Earlier today I drove up to Costa Mesa to finally visit the Southern California Spring Garden Show “At Home in The Garden.” I have heard mixed reviews over the years about the show with some years being great and others a waste of time. The biggest complaint I hear from people now is that the larger providers basically pushed the littler guys out. To a plant collector like me, it is those little, backyard growers that tend to have the cool stuff. Having some free time today, and after reviewing the participants list, I figured I’d give the 1-hour drive a go.
The Southern California Spring Garden Show is held at the three-leveled South Coast Plaza. Booths are crammed right against the banisters, which did lead to some traffic jams. However, it didn’t feel claustrophobic like some plant shows I have been to.
The first thing I noticed while walking around is that the largest plant representation was from the orchids. There were quite a few orchid suppliers showcasing some amazing plants. All these orchids being shown indoors brought back memories of some of the flower shows I saw while in Thailand.
It seems as though I was not alone in my admiration of all the orchids.
It was nice to see that Andy’s Orchids had a booth. Andy’s Orchids is located about 20 minutes from my garden and they offer a lot of orchids that can be grown outside. I am not an indoor orchid guy and most of the orchids at the show were just that.
An orchid company I had not heard of before had some of the coolest orchids at the show. Seed Engei is run by a Japanese family with a speciality in Neofinetia falcata. Neofinetia has been cultivated since the days of the samurai in Japan.
Their selection of variegated Neofinetia was simply incredible. And yes, that does say $350!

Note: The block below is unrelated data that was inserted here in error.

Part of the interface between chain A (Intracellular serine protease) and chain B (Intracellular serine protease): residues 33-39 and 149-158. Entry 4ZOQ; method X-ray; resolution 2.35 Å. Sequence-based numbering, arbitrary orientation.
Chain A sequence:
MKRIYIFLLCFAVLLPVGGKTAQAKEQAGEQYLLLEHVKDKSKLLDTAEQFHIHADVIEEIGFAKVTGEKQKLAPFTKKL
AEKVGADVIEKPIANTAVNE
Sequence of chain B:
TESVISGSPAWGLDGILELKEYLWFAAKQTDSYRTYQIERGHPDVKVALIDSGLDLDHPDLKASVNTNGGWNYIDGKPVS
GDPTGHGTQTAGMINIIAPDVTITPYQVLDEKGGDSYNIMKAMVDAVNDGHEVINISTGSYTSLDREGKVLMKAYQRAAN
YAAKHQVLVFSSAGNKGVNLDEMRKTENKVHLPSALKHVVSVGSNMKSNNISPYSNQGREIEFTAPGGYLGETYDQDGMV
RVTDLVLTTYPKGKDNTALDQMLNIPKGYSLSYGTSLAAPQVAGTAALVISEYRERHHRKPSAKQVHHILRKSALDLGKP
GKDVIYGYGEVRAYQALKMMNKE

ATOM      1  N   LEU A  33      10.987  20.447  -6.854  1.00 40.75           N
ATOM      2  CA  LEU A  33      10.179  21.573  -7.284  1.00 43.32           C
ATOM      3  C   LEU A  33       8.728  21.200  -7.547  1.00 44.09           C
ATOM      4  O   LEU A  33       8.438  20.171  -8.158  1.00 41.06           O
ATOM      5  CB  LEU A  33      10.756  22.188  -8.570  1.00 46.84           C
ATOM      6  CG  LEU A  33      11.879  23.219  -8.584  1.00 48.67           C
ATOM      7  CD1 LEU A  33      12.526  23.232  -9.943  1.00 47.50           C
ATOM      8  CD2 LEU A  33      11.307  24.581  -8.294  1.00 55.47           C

Keeping with the tropical theme, Live Art Plants was showcasing a collection of beautiful bromeliads, most of which could be grown outside in the garden.
Ten years ago if you went to a garden or plant show, xeric plants were not something you would see too often. Aside from the orchid booths, the theme of the show was water-wise plants. The Orange County Chapter of the California Native Plant Society was there representing. I forget the guy’s name in the photo below, but he was likely the most helpful and one of the more knowledgable plant people I had the pleasure to talk to. This proud Californian loved his native pants.
Back to Natives Restoration is a nursery that promotes the use of locally native plants but also designs, installs and maintains locally native landscapes for homeowners and businesses.
Ricardo’s Nursery has a great American dream behind it. Mexican immigrant Ricardo Arrivillaga started working as a driver for a nursery when he first moved here in 1993 and now owns an award-winning, 9-acre Long Beach nursery that focuses on water-wise plants.
If someone was in need of some inexpensive succulents, there were plenty of choices at the show.
The $2 succulent racks was a very popular location. This was the quietest I saw it the entire time I was there.
One of the complaints I heard about the Southern California Spring Garden Show that I mentioned earlier was that there were not many smaller growers participating anymore. So I was happy to see Rain Shadow Designs present—although they were stuck in the back on the third floor. Matt Maggio, the owner, is an outstanding grower of the less readily available succulents. If you wanted to find something unique to add to your garden, Matt’s booth was it. I have purchased his plants before through other people but never had the opportunity to meet him in person until today.